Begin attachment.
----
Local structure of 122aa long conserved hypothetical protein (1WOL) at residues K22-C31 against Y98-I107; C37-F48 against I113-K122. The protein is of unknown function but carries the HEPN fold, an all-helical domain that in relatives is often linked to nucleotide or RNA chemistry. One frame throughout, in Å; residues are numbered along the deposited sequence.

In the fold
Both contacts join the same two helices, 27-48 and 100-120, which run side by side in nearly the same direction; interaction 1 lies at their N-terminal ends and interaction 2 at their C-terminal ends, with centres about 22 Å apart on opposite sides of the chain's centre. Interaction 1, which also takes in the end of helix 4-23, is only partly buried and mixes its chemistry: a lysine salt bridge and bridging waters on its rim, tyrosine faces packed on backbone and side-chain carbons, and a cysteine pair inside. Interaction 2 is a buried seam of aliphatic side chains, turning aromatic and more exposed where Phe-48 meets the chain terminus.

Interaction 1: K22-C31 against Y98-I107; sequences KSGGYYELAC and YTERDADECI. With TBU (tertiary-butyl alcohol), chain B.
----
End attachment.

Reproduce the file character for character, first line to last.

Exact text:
Local structure of 122aa long conserved hypothetical protein (1WOL) at residues K22-C31 against Y98-I107; C37-F48 against I113-K122. The protein is of unknown function but carries the HEPN fold, an all-helical domain that in relatives is often linked to nucleotide or RNA chemistry. One frame throughout, in Å; residues are numbered along the deposited sequence.

In the fold
Both contacts join the same two helices, 27-48 and 100-120, which run side by side in nearly the same direction; interaction 1 lies at their N-terminal ends and interaction 2 at their C-terminal ends, with centres about 22 Å apart on opposite sides of the chain's centre. Interaction 1, which also takes in the end of helix 4-23, is only partly buried and mixes its chemistry: a lysine salt bridge and bridging waters on its rim, tyrosine faces packed on backbone and side-chain carbons, and a cysteine pair inside. Interaction 2 is a buried seam of aliphatic side chains, turning aromatic and more exposed where Phe-48 meets the chain terminus.

Interaction 1: K22-C31 against Y98-I107; sequences KSGGYYELAC and YTERDADECI. With TBU (tertiary-butyl alcohol), chain B.